Manifestos: A Prose Poem by Wes Bishop

Cyber Pamphleteer: Imagined Stations


“Who runs the world?” I ask because I have complaints. The little man tells me the box for such things is down the hall. I stumble, clutching my manifestos. If only the masses would read these typed blueprints for utopia then the world would work, because I am a mechanic for reality!

I get to the box, but it is closed. The sign reads—




So, I tweet.

I post.

I comment

and I yelp.


I set my phone to vibrate text alert so if anyone comments their digital voice will trip the invisible wire I have set.

Ding– 1 Comment,

Finally, comrades!

Ding— 2 Comments,

YES! They can join—

Ding, Ding, Ding— 3 Comments


I open the comments like a child tearing at wrapping paper…

“Who voted for this asshole!!!,” one comment reads. “BITCH PLEASSSSSSSEEEEEE! Sit yo fucking-turtle-looking ass down somewhere!,” another retorts. “You is lame!!! #SuckIt MOTHER FUCKER!!!” another says.

I chase those comments with my words. Chase in futility the vulgarity of worldwide mass expression. The little man behind the desk laughs. “What’s so funny?!” I shout. “Nothing, our complaint box is just finally working.” I look. There I am, reduced to a wooden statue taking complaints and handing out smoke.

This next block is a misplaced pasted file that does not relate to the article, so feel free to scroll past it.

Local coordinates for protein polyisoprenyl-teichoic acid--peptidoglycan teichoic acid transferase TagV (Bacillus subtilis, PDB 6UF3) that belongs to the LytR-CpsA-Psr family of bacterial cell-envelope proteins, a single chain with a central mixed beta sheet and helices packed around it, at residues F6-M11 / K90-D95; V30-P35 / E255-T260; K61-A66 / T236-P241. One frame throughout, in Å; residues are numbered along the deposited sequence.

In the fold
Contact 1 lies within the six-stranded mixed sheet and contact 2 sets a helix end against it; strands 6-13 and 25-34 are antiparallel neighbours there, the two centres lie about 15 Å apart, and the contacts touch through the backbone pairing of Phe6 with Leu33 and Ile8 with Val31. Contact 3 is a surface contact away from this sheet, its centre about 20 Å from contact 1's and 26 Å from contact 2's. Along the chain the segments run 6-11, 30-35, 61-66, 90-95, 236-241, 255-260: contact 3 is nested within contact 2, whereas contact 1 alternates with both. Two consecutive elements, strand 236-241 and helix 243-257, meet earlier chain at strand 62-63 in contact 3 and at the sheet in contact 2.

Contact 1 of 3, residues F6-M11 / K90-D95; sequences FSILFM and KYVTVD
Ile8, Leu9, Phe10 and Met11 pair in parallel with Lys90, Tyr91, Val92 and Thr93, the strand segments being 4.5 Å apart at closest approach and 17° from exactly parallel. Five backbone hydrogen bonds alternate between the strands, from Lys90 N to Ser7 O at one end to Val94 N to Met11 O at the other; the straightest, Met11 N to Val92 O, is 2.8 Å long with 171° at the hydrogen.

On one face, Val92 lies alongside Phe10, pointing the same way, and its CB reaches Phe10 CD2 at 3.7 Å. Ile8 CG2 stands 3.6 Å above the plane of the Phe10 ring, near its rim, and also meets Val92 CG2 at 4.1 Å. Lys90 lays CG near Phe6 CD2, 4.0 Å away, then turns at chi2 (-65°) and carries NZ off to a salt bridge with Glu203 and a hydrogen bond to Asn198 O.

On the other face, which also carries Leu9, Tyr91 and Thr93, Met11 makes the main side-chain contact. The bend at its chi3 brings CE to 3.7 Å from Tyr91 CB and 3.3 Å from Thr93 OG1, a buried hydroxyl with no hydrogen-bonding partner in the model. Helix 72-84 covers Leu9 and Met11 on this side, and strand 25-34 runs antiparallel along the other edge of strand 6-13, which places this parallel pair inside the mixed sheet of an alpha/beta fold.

And In That Republic by Wes Bishop

Cyber Pamphleteer: Imagined Stations

Image by Elisabeth Fredriksson

And in that republic, they

built a machine,

a machine of a million names,

but one purpose,


Inflicting pain

was a virtue of nettles on bare skin,

leaving kindness’s soothing balm


It is why I stopped searching this world for guidance,

instead pilgriming to myself to find

the capitol of compassion.


But the old men raged.

Respect was a price they could not afford

and even if they paid their dues nothing would change,

they claimed.

So, we were told to accept the world they had birthed.


In aborted flooded canals we swam,

slow swarms watching as one by one we drowned.